Powered by Google

Featured Historic Landmarks, Sites & Buildings

Historic Site of the week

Glimmingehus

Glimmingehus is the best preserved medieval stronghold in Scandinavia. It was built 1499-1506, during an era when Scania formed a vital part of Denmark, and contains many defensive arrangements of the era, such as parapets, false doors and dead-end corridors, 'murder-holes' for pouring boiling pitch over the attackers, moats, drawbridges and various other forms of death traps to surprise trespassers and protect the nobles against peasant uprisings. The lower part of the castle's stone walls are 2.4 meters (94 inches) thick and the upper part 1.8 meters (71 inches).

Construction was started in 1499 by the Danish knight Jens Holgersen Ulfstand and stone-cutter-mason and architect Adam van Düren, a North German master who also worked on Lund Cathedral. Construction was completed in 1506.

Ulfstand was a councillor, nobleman and admiral serving under John I of Denmark and many objects have been uncovered during archeological excavations that demonstrate the extravagant lifestyle of the knight's family at Glimmingehus up until Ulfstand's death in 1523. Some of the most expensive objects for sale in Europe during this period, such as Venetian glass, painted glass from the Rhine district and Spanish ceramics have been found here. Evidence of the family's wealth can also be seen inside the stone fortress, where everyday comforts for the knight's family included hot air channels in the walls and bench seats in the window recesses. Although considered comfortable for its period, it has also been argued that Glimmingehus was an expression of "Knighthood nostalgia" and not considered opulent or progressive enough even to the knight's contemporaries and especially not to later generations of the Scanian nobility. Glimmingehus is thought to have served as a residential castle for only a few generations before being transformed into a storage facility for grain.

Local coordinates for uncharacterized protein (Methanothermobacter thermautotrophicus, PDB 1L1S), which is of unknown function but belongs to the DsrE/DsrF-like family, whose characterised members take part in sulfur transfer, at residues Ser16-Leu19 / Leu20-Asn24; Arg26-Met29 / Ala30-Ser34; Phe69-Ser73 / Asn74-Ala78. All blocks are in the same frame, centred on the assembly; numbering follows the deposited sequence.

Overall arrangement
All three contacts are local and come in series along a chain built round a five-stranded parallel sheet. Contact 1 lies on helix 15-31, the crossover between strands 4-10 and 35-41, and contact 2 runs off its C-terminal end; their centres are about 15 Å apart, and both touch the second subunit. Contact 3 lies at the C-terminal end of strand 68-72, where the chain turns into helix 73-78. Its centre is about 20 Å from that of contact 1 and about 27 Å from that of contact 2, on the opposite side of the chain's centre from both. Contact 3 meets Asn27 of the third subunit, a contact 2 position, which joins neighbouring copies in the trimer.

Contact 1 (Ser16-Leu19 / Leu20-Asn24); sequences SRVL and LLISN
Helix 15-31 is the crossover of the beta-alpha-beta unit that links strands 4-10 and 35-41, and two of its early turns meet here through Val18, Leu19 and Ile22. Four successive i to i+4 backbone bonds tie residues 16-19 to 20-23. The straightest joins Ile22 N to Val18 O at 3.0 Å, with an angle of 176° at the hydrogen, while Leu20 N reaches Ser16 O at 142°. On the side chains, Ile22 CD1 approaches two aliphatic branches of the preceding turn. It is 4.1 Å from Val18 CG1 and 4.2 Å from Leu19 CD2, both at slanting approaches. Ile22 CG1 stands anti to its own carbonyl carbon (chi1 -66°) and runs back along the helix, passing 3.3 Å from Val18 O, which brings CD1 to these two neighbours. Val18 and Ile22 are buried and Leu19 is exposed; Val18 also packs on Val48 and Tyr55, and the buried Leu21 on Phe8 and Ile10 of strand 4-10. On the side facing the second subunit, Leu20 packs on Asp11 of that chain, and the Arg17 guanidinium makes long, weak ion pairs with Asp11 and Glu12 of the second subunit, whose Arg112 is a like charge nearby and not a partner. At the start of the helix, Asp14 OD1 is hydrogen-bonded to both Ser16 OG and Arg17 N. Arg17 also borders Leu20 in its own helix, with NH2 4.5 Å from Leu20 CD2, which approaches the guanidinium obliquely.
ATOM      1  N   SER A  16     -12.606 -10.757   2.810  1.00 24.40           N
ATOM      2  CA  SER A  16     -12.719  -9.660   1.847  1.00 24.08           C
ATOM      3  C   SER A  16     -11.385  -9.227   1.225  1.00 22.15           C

An order from Charles XI to the administrators of the Swedish dominion of Scania in 1676 to demolish the castle, in order to ensure that it would not fall into the hands of the Danish king during the Scanian War, could not be executed. A first attempt, in which 20 Scanian farmers were ordered to assist, proved unsuccessful. An additional force of 130 men were sent to Glimmingehus to execute the order in a second attempt. However, before they could carry out the order, a Danish-Dutch naval division arrived in Ystad, and the Swedes had to abandon the demolition attempts. Throughout the 18th century the castle was used as deposit for agricultural produce and in 1924 it was donated to the Swedish state. Today it is administered by the Swedish National Heritage Board.

On site there is a museum, medieval kitchen, shop and restaurant and coffee house. During summer time there are several guided tours daily. In local folklore, the castle is described as haunted by multiple ghosts and the tradition of storytelling inspired by the castle is continued in the summer events at the castle called "Strange stories and terrifying tales".